SCHOOLCHILDREN in Musselburgh transported themselves back in time to the Second World War to experience what it was like to be an evacuee.

The 30-strong group of pupils – who are in P5 at Musselburgh Burgh Primary School – complete with identity cards and name tags, boarded a train bound for their temporary home in North Berwick as part of their studies about the home front.

During their recent evacuation day, they enjoyed lessons reminiscent of the era in a classroom at Law Primary School.

Sitting alphabetically in desks, two by two, they practised their handwriting by writing the class rules before having a go at cracking Morse code on tea-stained paper to make it more authentic.

They wrote postcards home and went outside for games including hopscotch, skipping and exercises. They also tucked into their 1940s rationed packed lunch after being asked to include food such as bread and butter, a plain jam sandwich, hard boiled egg, plain biscuits, and an apple or vegetables grown in the garden. They also tried some ‘mock marmalade’, which was made of apples, carrots, orange essence and sugar, on bread.

The children were invited to take part in period dress along the ‘Make Do and Mend’ philosophy, wearing long socks, shorts, shirts, jumpers, blazers, flat hats, sensible shoes and pinafores.

They carried gas masks decorated like Minions, as children during the war had ones like the cartoon favourite Mickey Mouse to make a potentially terrifying situation less frightening.

The living history event was organised by P5 teachers Nicola Davies-Jenkins and Fleur Hoole.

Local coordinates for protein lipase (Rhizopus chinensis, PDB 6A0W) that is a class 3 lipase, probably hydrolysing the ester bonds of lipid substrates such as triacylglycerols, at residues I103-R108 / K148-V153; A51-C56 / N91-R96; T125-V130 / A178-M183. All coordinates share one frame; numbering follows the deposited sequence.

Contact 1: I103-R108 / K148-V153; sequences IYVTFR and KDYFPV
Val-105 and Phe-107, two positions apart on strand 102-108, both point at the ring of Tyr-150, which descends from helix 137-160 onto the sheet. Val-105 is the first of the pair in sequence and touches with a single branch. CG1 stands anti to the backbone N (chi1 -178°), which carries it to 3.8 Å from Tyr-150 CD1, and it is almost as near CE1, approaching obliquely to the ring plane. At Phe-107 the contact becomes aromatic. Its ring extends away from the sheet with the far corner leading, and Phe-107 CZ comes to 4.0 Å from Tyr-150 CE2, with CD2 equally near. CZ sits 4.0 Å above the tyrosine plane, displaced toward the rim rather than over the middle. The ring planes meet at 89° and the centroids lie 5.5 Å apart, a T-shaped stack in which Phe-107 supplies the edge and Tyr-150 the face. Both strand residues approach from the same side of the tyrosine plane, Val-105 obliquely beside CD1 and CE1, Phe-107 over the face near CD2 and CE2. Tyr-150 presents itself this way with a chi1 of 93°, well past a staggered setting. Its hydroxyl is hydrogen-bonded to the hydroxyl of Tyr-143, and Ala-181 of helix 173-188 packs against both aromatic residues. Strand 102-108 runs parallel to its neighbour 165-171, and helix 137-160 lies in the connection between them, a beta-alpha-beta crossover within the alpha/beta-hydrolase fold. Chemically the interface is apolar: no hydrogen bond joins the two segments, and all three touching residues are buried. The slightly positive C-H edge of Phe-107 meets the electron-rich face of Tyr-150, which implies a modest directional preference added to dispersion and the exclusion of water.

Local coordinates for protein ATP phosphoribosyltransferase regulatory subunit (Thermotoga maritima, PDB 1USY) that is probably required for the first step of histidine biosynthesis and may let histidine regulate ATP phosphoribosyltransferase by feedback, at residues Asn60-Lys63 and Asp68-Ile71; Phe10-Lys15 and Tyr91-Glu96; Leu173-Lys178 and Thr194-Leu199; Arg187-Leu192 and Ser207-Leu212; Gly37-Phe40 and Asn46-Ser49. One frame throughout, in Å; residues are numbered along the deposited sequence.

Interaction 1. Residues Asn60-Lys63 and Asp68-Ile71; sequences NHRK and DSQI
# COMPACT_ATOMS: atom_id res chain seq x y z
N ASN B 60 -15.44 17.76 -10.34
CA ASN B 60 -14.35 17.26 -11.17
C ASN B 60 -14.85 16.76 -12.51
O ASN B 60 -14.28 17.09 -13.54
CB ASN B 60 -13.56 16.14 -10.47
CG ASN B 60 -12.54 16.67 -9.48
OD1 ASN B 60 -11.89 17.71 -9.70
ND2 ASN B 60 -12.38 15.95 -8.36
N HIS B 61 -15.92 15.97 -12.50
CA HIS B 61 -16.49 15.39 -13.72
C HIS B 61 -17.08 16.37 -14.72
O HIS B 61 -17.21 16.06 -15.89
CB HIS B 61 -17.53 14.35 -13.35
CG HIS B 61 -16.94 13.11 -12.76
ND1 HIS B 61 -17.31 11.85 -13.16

Mrs Davies-Jenkins said: “We have been focusing on what life would have been like for children in the war. We have learnt about rationing, air raid shelters, the Blitz and the evacuation of children from major cities.

“We have baked a Second World War no-egg chocolate cake, made Anderson shelters, gas masks as part of an art project and had regular air raid drills in class where the children have had to hide under the tables.

“The children have also been basing their writing on an imagined personal response to an air raid siren. We have had children bring in gas masks, identity cards, silk maps from Japan, coins from the early 20th century and medals.”

She added: “The children really embraced the day. They carried their gas masks with them at all times, stood up whenever an adult entered the room and even sang We’ll Meet Again to their parents and carers as the train rolled in to evacuate them.

“They should be proud of themselves and their wartime spirit.”

Angus Ross, aged nine, said: “It was really fun and educational because, when we learnt Morse code, it was like we were actually doing it in the war.

“At the end it was a little weird as we had to do the exact same things at the exact same time – doing 1940s gym exercises in rows.”

Nine-year-old Adam West said: “The day was spectacular and relaxing, surprising as it’s a school day. I enjoyed everything about the day. I would recommend it to someone and the exercises I did were amazing, and it was nice of people to give us a classroom.”